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West Virginia Car Insurance Laws

February 25, 2020 | Personal Injury

While nobody wants to get into a car accident, the fact is that accidents are a regular occurrence in and around our area. According to the latest reporting year of data, there were 268 fatalities and 1,381 serious injuries as a result of traffic accidents in West Virginia. Many thousands more sustained less serious injuries that still required costly medical care.

It is important to understand West Virginia car insurance laws because victims in these incidents should be able to count on insurance coverage to recover compensation for their losses.

What are the West Virginia Car Insurance Requirements?

Every state has laws requiring car insurance for drivers. In West Virginia, the minimum requirements and limits for drivers include the following:

  • Bodily injury liability: $25,000 per person and $50,000 per accident
  • Property damage liability: $25,000 per accident
  • Uninsured motorist bodily injury: $25,000 per person and $50,000 per accident
  • Uninsured motorist property damage: $25,000 per accident

Underinsured motorist bodily injury coverage is not required in West Virginia and can be rejected in writing by the policyholder when they obtain coverage.

West Virginia is a “Fault” State Concerning Car Accidents

Unlike some of the “no-fault” states in this country in which drivers use their personal insurance to cover injury in property damage expenses, insurance and lawsuit compensation in a West Virginia accident will be determined based on who was at-fault for the car accident.

In the aftermath of a car accident, every driver involved will report the incident to their insurance carrier. The insurance carrier will then conduct an investigation to determine which party was at fault. The insurance carrier of the at-fault driver will be responsible for covering compensation for any damages, up to the monetary limits outlined in the policyholder’s coverage.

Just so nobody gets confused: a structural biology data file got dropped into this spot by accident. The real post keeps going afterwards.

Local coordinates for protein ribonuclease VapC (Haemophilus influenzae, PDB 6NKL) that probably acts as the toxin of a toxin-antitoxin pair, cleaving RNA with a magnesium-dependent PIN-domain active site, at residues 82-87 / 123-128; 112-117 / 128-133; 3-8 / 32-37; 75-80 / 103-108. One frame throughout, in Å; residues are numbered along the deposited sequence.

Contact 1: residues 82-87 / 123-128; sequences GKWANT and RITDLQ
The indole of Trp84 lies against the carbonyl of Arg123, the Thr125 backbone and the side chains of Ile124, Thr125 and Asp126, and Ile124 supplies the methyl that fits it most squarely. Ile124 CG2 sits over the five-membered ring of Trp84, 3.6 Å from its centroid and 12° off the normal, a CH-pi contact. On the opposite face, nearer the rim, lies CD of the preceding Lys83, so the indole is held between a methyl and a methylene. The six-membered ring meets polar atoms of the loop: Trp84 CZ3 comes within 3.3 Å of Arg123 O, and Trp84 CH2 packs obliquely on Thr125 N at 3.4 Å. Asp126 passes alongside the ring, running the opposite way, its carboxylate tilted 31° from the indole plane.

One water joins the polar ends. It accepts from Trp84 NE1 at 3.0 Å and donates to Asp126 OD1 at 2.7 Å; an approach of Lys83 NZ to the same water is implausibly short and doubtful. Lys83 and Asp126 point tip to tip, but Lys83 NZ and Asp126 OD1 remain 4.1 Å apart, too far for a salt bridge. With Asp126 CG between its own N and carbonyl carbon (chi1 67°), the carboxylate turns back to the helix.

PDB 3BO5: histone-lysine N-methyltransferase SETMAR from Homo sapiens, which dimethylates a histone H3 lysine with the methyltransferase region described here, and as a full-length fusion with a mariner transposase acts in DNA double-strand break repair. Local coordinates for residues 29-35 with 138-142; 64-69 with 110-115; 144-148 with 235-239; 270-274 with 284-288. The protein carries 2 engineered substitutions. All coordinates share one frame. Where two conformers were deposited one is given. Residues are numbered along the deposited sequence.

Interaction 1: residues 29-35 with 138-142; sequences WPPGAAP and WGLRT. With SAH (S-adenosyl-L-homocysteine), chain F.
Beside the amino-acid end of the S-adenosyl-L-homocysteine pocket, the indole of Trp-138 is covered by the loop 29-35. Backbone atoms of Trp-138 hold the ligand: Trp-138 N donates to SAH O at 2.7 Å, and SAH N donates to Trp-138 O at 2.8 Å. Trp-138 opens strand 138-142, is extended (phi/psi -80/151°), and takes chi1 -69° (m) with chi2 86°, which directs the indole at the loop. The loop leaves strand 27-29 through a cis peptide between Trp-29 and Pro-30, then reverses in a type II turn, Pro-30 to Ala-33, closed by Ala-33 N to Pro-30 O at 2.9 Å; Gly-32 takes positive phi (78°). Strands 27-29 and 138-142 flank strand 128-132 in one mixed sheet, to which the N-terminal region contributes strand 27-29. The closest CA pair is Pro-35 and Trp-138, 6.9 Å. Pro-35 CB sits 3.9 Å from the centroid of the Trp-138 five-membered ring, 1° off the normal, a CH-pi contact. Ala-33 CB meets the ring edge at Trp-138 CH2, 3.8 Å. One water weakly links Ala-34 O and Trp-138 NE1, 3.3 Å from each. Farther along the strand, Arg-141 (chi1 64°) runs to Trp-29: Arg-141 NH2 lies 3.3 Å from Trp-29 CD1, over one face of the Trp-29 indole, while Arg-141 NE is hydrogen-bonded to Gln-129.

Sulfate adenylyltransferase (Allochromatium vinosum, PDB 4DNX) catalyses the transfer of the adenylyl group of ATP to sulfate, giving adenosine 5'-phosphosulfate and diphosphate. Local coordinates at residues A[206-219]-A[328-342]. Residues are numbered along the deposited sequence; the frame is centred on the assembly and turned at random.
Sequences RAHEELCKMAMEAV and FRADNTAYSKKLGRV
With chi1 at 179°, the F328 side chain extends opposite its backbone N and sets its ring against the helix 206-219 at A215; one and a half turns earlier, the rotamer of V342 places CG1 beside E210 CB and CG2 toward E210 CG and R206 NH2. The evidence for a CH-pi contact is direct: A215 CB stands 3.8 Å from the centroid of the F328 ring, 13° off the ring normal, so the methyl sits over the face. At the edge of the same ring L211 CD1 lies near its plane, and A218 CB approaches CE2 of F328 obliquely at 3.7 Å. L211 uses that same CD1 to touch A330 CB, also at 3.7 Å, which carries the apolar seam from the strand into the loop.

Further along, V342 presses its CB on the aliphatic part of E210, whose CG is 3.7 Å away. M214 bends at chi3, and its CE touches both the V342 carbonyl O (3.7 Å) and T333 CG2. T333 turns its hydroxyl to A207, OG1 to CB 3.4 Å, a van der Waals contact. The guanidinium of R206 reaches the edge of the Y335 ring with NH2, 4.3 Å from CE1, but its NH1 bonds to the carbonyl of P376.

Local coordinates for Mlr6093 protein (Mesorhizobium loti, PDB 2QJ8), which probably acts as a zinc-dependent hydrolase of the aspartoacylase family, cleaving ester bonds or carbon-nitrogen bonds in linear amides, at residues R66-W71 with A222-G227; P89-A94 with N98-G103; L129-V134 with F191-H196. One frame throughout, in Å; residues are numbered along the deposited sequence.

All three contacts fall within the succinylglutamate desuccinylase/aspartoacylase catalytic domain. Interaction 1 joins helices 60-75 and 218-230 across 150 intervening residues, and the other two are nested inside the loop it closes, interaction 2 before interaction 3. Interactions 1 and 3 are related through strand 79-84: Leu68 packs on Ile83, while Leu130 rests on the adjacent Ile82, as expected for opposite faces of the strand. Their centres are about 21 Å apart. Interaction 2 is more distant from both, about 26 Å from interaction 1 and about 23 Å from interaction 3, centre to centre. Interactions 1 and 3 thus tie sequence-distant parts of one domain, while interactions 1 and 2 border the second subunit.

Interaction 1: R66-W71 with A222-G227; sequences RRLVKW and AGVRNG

What if More than One Party is At-Fault?

Under West Virginia’s modified comparative negligence laws, any driver who is 50% or less at fault for an accident is able to recover compensation for their losses. However, any compensation awarded will be reduced based on the driver’s percentage of fault.

For example, if it is determined that a driver sustained $10,000 in total damages due to the car accident, but that driver was also 10% responsible for the incident, they would only receive $9,000 in total compensation. Any driver who is more than 50% responsible for an accident will not be allowed to recover compensation for the incident.

While the state’s comparative negligence laws may seem like a good thing, particularly for those who are partially at fault, they can also be used by the insurance carrier to try to lower a settlement amount. Insurance carriers will do what they can to pay as little as possible in any settlement. They will work diligently to lay as much blame on the other party is possible in order to reduce their liability. That is why it is vital that anyone involved in a car accident secure their own car accident attorney so they can be properly represented and secure maximum compensation.

What Type of Compensation is Available?

There are various types of compensation available in the aftermath of a car accident. It is not uncommon for a car accident victim to receive the following in an insurance settlement:

  • Coverage of all medical expenses
  • Compensation for lost wages if they cannot work
  • Compensation for property damage

If a car accident victim’s expenses exceed the at-fault driver’s insurance limits, it may be necessary to file a personal injury lawsuit against the driver at-fault driver.